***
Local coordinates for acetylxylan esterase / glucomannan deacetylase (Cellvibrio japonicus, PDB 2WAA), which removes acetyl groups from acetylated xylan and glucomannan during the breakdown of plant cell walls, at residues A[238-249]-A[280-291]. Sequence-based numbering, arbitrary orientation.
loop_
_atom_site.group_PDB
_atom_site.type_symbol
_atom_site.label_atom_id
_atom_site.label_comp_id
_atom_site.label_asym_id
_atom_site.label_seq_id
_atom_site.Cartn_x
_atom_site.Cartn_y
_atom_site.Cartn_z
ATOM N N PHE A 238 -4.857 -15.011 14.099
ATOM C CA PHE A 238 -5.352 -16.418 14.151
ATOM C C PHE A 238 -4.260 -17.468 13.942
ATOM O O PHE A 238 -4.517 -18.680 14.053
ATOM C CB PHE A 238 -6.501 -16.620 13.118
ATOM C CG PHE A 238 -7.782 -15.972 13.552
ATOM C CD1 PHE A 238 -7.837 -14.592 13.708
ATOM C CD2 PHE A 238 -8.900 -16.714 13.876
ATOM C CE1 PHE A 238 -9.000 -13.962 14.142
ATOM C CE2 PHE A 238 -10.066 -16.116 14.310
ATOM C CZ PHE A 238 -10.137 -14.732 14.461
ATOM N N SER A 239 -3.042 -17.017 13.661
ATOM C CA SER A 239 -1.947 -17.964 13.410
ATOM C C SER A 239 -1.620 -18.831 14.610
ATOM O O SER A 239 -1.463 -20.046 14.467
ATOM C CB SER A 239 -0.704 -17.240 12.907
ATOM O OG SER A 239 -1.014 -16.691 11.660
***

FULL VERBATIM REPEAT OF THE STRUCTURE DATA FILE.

Local coordinates for acetylxylan esterase / glucomannan deacetylase (Cellvibrio japonicus, PDB 2WAA), which removes acetyl groups from acetylated xylan and glucomannan during the breakdown of plant cell walls, at residues A[238-249]-A[280-291]. Sequence-based numbering, arbitrary orientation.
loop_
_atom_site.group_PDB
_atom_site.type_symbol
_atom_site.label_atom_id
_atom_site.label_comp_id
_atom_site.label_asym_id
_atom_site.label_seq_id
_atom_site.Cartn_x
_atom_site.Cartn_y
_atom_site.Cartn_z
ATOM N N PHE A 238 -4.857 -15.011 14.099
ATOM C CA PHE A 238 -5.352 -16.418 14.151
ATOM C C PHE A 238 -4.260 -17.468 13.942
ATOM O O PHE A 238 -4.517 -18.680 14.053
ATOM C CB PHE A 238 -6.501 -16.620 13.118
ATOM C CG PHE A 238 -7.782 -15.972 13.552
ATOM C CD1 PHE A 238 -7.837 -14.592 13.708
ATOM C CD2 PHE A 238 -8.900 -16.714 13.876
ATOM C CE1 PHE A 238 -9.000 -13.962 14.142
ATOM C CE2 PHE A 238 -10.066 -16.116 14.310
ATOM C CZ PHE A 238 -10.137 -14.732 14.461
ATOM N N SER A 239 -3.042 -17.017 13.661
ATOM C CA SER A 239 -1.947 -17.964 13.410
ATOM C C SER A 239 -1.620 -18.831 14.610
ATOM O O SER A 239 -1.463 -20.046 14.467
ATOM C CB SER A 239 -0.704 -17.240 12.907
ATOM O OG SER A 239 -1.014 -16.691 11.660